SEBASTIAN KAULITZKI / SHUTTERSTOCK.COM
There are several rules to watch out for when seeking patent protection for antibodies in Brazil, as Kene Gallois of Daniel Advogados reports.
Despite the continuing efforts to harmonise patent practice in all countries, some differences persist. When it comes to technological domains like biotechnology, minor differences can yield a huge impact in the end. This is the case of antibody patentability. It is not news that the Brazilian practice is inspired by the European one, but most Brazilian practitioners will agree that it comes with several kinds of restrictions.
In Europe, although antibodies are most commonly defined according to their amino acid sequences (VH and VL domains or CDRs), it is also acceptable to claim antibodies in terms of their functions provided that the skilled person would be able to isolate or make such antibodies without experimental uncertainties.
"the INPI will probably raise objections to the clarity of any definition comprising binding, encoding and neutralising features, as well as therapeutic and identity/homology functions."
This flexibility observed in Europe is also reflected by granted claims on functional features related to aspects of antigen binding, such as binding to a defined epitope and competing for binding with another antibody. Such functional definition is regularly rejected in Brazil.
It is common to observe Brazilian applications with foreign priority claim defining antibodies by percentage identity/similarity and by functional languages. They will most likely face objections at the examination stage. So the question is: what is acceptable?
Non-naturally occurring antibodies
Article 10(IX) of the Law of Industrial Property determines that biological materials found in, or isolated from, nature are not considered to be inventions. Polyclonal antibodies are interpreted as biological products isolated from nature and are therefore excluded from patent protection.
On the other hand, once monoclonal antibodies have been produced by different techniques, such as hybridoma or genetic engineering, they are not considered as naturally occurring by the Brazilian Patent and Trademark Office (INPI) and therefore are liable to protection. The same is applicable for chimeric and humanised antibodies. The question now is: how to claim them?
First of all, it is important to note that the INPI analyses antibodies as proteins. In this sense, monoclonal antibodies should be defined according to the deposit number of the hybridoma producer cell or by their own amino acid sequence (sequence identification numbers). Examples of accepted claims include:
“Monoclonal antibody, characterised by being produced by the cell line deposited under American Type Culture Collection access number PTA-4837”;
“An artificial antibody with specific affinity for a characteristic epitope of the ED-B domain of fibronectin, characterised in that … the antibody has the following amino acid sequence: VH … (SEQ ID NO: 19), linker, VL … (SEQ ID NO: 21)”; and
“Humanised antibody that specifically binds to an epitope …, characterised by comprising: a humanised light chain variable region comprising the following sequence: Asp Xaa Val Met Thr … (SEQ ID NO: 7) wherein Xaa in position 2 is Val or Ile, … a heavy chain variable region comprising the following sequence: Xaa Val Gln Leu Val … (SEQ ID NO: 8) wherein Xaa in position 1 is Glu or Gln …”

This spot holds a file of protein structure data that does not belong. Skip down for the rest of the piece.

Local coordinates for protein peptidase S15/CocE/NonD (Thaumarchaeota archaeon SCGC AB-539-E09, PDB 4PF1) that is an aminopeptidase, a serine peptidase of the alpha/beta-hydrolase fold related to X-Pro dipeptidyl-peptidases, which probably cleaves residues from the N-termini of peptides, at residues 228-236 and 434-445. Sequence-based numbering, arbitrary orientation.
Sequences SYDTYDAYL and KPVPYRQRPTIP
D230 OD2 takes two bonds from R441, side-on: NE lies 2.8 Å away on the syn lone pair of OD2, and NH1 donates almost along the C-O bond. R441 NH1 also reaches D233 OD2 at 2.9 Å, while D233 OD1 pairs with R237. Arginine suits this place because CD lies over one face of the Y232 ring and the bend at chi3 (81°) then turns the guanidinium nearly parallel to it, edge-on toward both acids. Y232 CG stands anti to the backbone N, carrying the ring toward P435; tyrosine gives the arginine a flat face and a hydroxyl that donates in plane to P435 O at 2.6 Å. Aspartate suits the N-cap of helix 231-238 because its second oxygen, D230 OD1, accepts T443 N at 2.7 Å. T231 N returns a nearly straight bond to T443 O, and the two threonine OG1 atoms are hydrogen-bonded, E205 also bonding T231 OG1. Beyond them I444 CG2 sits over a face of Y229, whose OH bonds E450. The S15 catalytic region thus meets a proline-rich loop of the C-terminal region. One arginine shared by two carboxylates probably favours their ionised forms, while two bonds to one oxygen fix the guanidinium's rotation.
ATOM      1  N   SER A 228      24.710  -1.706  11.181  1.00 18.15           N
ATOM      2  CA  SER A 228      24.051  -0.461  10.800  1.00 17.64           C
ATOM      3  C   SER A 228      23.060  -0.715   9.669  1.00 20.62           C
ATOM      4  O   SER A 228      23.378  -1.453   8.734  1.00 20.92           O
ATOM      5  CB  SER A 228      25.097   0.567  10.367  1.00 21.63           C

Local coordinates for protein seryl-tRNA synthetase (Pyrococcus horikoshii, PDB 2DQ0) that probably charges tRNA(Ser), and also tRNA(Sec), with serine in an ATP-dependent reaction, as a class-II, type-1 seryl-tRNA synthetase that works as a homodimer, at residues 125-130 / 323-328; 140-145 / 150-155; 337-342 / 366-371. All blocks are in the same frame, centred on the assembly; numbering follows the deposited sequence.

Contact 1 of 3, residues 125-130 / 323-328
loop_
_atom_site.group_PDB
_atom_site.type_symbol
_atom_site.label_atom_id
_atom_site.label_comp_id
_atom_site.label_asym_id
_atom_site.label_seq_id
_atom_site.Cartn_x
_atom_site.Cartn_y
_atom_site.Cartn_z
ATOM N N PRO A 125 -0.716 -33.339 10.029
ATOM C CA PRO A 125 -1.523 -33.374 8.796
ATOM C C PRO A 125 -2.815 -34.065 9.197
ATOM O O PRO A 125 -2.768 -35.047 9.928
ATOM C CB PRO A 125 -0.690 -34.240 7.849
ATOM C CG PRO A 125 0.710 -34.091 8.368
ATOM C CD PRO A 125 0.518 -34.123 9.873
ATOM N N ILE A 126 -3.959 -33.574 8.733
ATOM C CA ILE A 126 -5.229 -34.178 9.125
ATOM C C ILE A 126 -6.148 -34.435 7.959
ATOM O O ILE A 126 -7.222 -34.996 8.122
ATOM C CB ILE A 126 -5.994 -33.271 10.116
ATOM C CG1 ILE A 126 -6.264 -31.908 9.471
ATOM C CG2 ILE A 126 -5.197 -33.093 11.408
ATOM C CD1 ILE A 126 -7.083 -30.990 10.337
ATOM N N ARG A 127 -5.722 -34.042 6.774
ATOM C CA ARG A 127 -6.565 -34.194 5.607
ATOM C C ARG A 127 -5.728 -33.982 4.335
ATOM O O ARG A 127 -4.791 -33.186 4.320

Hybridomas are considered by the INPI to be products resulting from direct human intervention that would not be possible to occur under natural conditions, and are thus also liable to protection.
As for the chimeric/humanised antibodies which are also liable to patent protection, their characterisation requires the presentation of a SEQ ID NO: X containing an amino acid sequence of the variable portion of the antibody and the definition of the other elements (Fc portion) (item 126.96.36.199 of Resolution 144), as exemplified below:
“Humanised antibody against a-actin, characterised by comprising the murine variable region which consists of SEQ ID NO: X and human y chain regions”; and
“Humanised antibody against a-actin, characterised by comprising the murine complementarity determining regions (CDR1; CDR2; CDR3) which consist of SEQ ID NO: X, SEQ ID NO: Y and SEQ ID NO: Z in the light chain and SEQ ID NO: A, SEQ ID NO: B and SEQ ID NO: C in the heavy chain and human y chain regions.”
As mentioned above, the INPI will probably raise objections to the clarity of any definition comprising binding, encoding and neutralising features, as well as therapeutic and identity/homology functions (regardless of how high the identity/homology is).
For foreign cases filed in Brazil, the applicant may submit a separate claim set for Brazilian prosecution, where the claims are more relevant to the national practice. Nevertheless, it may be more strategic not to restrict the claims by excessive limitations upon filing, and instead await the INPI’s position on patentability during examination of the application. In the end, correct delimitation of the scope of protection will always depend on the concepts behind the invention and, in many cases, commercial strategies.
Kene Gallois coordinates the biotechnology divisions at Daniel Advogados. She has more than ten years of experience in the field of biological sciences. She has been working with patents in the areas of biotechnology, pharmacy, chemistry, agriculture, food and cosmetics since 2009, providing specialised counselling to clients. She can be contacted at: firstname.lastname@example.org
Kene Gallois, patent, biotechnology, antibody, Brazil